Bibliometrics have been making me cross recently.
In the past month, I’ve stumbled across two instances where journal impact factors were being used in a grossly inappropriate way to assess the worth and quality of scientist colleagues. This exposure in turn has really hammered home the inanity of our profession’s obsession with measuring the immeasurable.
I don’t want to compromise anyone’s privacy, so let’s call the two people involved Timothy and Anna (not their real names). Timothy is an early-career researcher in another London university who went to speak to the person in charge of marshalling the troops for the upcoming Research Excellence Framework (REF), a national exercise used to assess the quality of a university’s research output. The better the research, the more money the university gets allocated in the future. So it’s an incredibly big deal that has grown into a monstrously complex bureaucratic nightmare spanning years and consuming many man-hours of effort. Timothy had a few great papers under his belt and was eager to make his contribution. The person he went to see, however, took a quick look at CV and said that it didn’t appear that any of his papers were of a high-enough quality. Timothy was surprised to hear this, and asked how she could tell this just by scanning her eyes down a CV for approximately sixty seconds.
“The journals you’ve published these in,” she explained, “aren’t four-star. So I can tell you right now that we won’t be using your papers in our final REF return.”
Timothy was so shocked that he couldn’t think of anything to say to this; he just took his CV back and retreated, flushed with humiliation. Later though, when I ran into him on the street, he was starting to get angry. I offered to buy him a drink, over which he told me the whole story. What, he wanted to know, did “four-star” mean, anyway? Two of his papers were in the most prestigious and well-regarded specialist journal in his field. Was “four-star” really just code for Science, Nature, Cell or one of their high-impact sister journals? Could it really be that only papers published in these journals were worthy of note? I told him that similar assessments had been made about people at my university, and I’d seen on Twitter that such practices were widespread across the UK.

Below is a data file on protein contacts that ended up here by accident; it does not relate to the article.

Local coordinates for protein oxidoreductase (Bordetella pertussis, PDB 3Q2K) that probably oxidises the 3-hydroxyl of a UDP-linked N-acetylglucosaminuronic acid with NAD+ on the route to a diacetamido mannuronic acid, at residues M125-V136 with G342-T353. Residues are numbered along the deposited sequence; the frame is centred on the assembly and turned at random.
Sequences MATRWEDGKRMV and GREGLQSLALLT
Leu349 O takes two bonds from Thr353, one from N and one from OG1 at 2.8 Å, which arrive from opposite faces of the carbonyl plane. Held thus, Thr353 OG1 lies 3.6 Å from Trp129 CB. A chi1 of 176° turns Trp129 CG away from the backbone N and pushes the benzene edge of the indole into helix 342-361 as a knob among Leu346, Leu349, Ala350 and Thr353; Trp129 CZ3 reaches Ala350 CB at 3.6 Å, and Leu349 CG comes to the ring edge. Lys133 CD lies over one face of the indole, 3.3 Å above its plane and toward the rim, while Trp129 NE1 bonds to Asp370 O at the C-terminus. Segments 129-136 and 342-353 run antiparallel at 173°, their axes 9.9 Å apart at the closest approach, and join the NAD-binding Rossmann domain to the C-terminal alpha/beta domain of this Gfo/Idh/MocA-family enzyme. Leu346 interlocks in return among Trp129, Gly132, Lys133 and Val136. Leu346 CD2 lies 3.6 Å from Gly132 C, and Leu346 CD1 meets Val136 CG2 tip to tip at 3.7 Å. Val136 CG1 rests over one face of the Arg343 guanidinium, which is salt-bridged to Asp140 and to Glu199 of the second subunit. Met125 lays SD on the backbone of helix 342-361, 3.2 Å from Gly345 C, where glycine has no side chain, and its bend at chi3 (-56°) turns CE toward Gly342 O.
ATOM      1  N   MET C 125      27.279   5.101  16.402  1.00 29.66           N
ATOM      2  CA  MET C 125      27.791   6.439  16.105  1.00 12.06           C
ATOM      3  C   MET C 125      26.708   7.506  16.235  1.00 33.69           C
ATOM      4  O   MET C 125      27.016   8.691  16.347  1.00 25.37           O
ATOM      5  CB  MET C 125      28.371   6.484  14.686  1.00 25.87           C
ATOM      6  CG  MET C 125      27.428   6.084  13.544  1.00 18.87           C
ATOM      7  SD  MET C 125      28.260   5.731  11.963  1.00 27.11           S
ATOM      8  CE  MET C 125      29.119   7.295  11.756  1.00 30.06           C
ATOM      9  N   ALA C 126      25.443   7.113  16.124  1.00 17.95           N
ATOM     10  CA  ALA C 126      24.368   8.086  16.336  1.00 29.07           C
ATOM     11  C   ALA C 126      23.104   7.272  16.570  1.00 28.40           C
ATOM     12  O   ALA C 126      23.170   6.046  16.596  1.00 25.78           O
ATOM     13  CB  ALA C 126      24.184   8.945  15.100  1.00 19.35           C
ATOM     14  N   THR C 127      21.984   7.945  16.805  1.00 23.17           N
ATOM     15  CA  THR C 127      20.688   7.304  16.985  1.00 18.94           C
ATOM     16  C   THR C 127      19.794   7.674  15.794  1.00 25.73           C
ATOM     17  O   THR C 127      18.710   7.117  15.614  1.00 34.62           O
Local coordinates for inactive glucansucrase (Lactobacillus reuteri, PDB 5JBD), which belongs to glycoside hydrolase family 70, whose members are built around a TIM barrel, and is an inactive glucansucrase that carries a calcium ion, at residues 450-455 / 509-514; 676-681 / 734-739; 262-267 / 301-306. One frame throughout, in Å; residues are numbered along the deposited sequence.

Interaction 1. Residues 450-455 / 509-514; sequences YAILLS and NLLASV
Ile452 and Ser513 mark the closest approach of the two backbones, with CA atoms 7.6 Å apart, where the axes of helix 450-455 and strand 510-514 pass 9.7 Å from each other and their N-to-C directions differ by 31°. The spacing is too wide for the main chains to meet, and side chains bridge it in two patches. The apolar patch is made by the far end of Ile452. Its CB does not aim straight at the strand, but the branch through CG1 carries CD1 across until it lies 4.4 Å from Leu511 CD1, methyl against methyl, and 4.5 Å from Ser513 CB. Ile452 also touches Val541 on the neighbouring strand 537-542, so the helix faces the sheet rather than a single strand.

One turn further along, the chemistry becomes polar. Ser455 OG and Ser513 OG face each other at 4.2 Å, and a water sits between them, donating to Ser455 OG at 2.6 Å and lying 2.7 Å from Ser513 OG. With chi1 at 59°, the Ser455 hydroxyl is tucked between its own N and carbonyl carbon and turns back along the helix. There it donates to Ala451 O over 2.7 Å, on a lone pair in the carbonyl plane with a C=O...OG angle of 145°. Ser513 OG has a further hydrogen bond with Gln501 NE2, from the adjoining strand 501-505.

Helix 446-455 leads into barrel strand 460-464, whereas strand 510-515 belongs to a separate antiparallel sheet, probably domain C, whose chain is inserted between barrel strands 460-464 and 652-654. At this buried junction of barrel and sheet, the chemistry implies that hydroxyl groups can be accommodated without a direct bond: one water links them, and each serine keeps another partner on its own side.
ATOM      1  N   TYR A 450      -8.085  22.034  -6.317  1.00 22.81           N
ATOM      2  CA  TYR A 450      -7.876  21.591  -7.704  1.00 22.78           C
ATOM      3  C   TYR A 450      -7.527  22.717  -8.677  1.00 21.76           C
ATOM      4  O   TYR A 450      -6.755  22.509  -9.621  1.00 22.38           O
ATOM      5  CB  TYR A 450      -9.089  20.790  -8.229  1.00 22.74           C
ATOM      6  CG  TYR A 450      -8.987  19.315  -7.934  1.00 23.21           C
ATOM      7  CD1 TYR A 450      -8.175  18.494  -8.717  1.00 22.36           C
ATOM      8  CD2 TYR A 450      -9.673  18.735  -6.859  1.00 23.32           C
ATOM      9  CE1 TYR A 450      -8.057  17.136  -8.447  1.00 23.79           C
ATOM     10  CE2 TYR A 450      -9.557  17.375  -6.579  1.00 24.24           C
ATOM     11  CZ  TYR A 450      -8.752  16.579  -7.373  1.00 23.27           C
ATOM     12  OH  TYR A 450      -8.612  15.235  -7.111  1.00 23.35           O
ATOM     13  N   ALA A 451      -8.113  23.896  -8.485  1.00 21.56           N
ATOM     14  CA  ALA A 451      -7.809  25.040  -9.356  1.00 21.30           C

The next day, Timothy fired off an email to someone higher up at the university who was coordinating the REF and asked if there was an official list of journals ranked by “star”, and if so could he have a copy for reference? That person wrote back immediately, saying that there was no ranking list of journals, as HEFCE are “adamant” that journal impact factors or such similar rankings will not be used by the assessment panels in REF.
Curious, I looked at the REF website and easily found the actual clause that makes this clear:
No sub-panel will make any use of journal impact factors, rankings, lists or the perceived standing of publishers in assessing the quality of research outputs. An underpinning principle of the REF is that all types of research and all forms of research outputs across all disciplines shall be assessed on a fair and equal basis.
Clearly an injustice had been done. Timothy didn’t know what to do, so I urged him to speak to an eminent professor in his field and get a second opinion about the quality of his papers. I’m happy to report that this divine intervention did the trick, and some of Timothy’s papers were judged to be excellent and worthy of including in the REF return after all. But I wonder how many others are being unfairly judged, and what will happen to them if they don’t have the courage to complain? Although not being included in the REF looks bad for the individual, rocking the boat is not always something that people feel safe doing – especially early-career researchers whose own positions are not yet secure.